Data reduction

To make your data processing easier, we provide the essential software tools for data reduction.

  • SAXS images are "reduced" by performing a number of necessary corrections (intensity normalization, background subtraction, q-calibration, ...), followed by an azimuthal integration. The data formats currently supported are: BSL, edf, tiff, and hdf5/nexus.
  • WAXS data are processed in order to correct the geometrical distortion due to detector's position, and to calculate the diffracted intensity via azimuthal integration. The correction steps are performed using matlab based macros (see short presentation bellow).

Here you can find some basic documentation on SAXS.

The data reduction programs will be set up by your local contact at the beginning of your experiment.

The Wiki page of the beamline (ONLY ACCESIBLE on-site!!!) contains detailed instruction on how to proceed with these programs.

If however you prefer to perform data reduction by yourself, here are a few links that might be useful:


FIT2D is both a general purpose and specialist 1 and 2 dimensional data analysis program, quite popular among ESRF users. It can be used for both interactive and "batch" data processing.

You may need to enter the detector pixel size: 172 µm (square) for the Pilatus detectors


pyFAI-calib can be used to calibrate the diffraction setup geometry based on Debye-Sherrer ring images without much a priori knowledge of your setup, but you must correctly identify the diffraction rings based on a calibrant or a “d-spacing” file (containing the spacings of Miller planes in Ångstroms of your calibrant; largest first). Ring 0 corresponds to the largest d-spacing in the file, but is not always the first you can see on the detector - the program needs to be told the right number! You also need to know the X-ray wavelength. Inside the ESRF the program can be called from a LINUX window.

Example use for SAXS Pilatus 1M detector at 12keV (1.033Å) with silver behenate calibrant: pyFAI-calib -w 1.033 -D pilatus1m -c AgBh.D datafilename.edf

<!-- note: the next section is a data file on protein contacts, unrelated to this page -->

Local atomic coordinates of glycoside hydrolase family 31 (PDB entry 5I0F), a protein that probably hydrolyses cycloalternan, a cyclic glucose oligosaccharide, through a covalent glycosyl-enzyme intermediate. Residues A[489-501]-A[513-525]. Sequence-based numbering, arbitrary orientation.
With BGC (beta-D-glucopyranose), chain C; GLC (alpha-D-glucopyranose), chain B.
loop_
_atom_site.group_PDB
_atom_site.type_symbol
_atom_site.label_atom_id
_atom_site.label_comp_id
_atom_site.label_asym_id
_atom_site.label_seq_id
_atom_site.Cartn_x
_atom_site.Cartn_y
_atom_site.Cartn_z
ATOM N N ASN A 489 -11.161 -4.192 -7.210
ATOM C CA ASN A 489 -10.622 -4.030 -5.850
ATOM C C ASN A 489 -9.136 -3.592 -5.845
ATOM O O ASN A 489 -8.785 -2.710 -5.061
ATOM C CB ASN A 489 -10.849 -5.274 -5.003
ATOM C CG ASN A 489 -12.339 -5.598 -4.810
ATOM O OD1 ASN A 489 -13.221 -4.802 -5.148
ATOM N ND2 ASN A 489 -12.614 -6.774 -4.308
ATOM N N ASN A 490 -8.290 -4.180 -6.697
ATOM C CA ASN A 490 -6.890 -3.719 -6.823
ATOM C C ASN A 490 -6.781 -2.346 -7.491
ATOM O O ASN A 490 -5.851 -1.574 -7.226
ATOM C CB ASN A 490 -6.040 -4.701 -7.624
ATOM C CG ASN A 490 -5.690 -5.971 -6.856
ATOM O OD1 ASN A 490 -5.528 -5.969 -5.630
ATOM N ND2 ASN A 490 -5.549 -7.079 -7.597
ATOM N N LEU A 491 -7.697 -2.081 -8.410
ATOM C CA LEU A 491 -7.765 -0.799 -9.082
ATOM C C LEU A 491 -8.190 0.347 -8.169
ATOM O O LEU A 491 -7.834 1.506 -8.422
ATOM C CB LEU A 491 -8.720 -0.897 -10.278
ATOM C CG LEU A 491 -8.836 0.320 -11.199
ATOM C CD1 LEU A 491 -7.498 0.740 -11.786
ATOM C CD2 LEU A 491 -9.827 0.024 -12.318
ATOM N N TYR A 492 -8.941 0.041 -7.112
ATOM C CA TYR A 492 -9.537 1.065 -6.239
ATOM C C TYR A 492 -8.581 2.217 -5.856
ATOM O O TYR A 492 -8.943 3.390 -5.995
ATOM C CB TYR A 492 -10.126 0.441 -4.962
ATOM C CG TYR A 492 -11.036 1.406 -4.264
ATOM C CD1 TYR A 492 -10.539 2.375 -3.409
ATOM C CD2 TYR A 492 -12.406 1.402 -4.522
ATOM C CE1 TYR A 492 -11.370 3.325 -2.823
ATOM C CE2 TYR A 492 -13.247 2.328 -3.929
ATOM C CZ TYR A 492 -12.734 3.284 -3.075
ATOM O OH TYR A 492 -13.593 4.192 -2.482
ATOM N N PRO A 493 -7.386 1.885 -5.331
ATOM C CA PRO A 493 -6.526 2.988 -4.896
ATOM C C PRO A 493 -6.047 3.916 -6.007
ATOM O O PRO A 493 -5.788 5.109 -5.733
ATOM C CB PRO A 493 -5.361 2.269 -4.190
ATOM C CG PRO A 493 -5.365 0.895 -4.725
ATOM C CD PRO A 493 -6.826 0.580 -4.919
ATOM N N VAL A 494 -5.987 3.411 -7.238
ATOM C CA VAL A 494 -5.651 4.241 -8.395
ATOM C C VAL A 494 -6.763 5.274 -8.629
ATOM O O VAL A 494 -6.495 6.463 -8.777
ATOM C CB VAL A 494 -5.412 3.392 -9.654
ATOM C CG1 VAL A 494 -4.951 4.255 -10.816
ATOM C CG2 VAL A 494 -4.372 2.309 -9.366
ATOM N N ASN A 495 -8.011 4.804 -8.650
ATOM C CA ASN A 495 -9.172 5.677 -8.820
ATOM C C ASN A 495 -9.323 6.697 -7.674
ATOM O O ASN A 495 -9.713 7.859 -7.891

If using the WAXS Pilatus 300K-W detector use: -D pilatus300kw

pyFAI-saxs uses the parameters obtained with pyFAI-calib (output as a file with extension .poni) to perform azimuthal integrations with output by default in Intensity vs q (in nm-1)  giving a file with extension .dat. Output is possible with units of A-1 or as I vs scattering angle 2theta (degrees) or with a user defined extension.  The mask can be generated using FIT2D

Example use: pyFAI-saxs -m maskfile.msk -p calibrantFilename.poni -n 2000 dataFilename.edf

ConeX ConeX is a program for the angular calibration of flat 2D detectors in the context of scattering by isotropic samples, notably of X-rays. The purpose of the software is to average the 2D images recorded by the detector into 1D scattering patterns.
Follow the link to get the software package.

DAWN, the Data Analysis WorkbeNch, is an Eclipse based application for scientific data analysis mainly developed at the Diamond Light Source. It can be used for visualisation and processing of 2D Powder Diffraction and Small Angle X-ray Scattering (SAXS) data, for calibration and data reduction.



More details here: data reduction

Data analysis

Scatter We have been involved in the development of the program Scatter that is able to analyse small-angle X-ray (SAXS) and neutron scattering (SANS) curves and patterns of nano- and mesoscopically structured materials such as surfactant, lipid and polymeric micelles and vesicles, lyotropic phases, block copolymers, core/shell-nanoparticles, nanocomposites and mesoporous materials. It in particular can model and fit 2-dimensional scattering patterns and allows the automated, non-interactive analysis of large series of data files.
Follow the link to read more and to get the software package.
OMIC tools A suite of programs particularly useful for analysing SAXS data from biological macromolecules
Information content How much information do you have in your SAXS profile? When is your model a good fit to the data?  Rob Rambo's information theory led analysis is worth reading. doi: 10.1038/nature12070


Detector response

When you proceed to data reduction, you may need the response of the detector you used:

Pilatus detectors do not require correction for detector response (they do require a mask for dead and obstructed areas)

Other links

CCP13 CCP13 is the Collaborative Computational Project for fibre diffraction.
The project has been refunded to support research fellows working on data extraction from diffraction patterns recorded at x-ray and neutron beam sources.
The CCP13 suite has been installed on a variety of platforms running UNIX based operating systems.
canSAS Collective Action for Nomadic Small-Angle Scatterers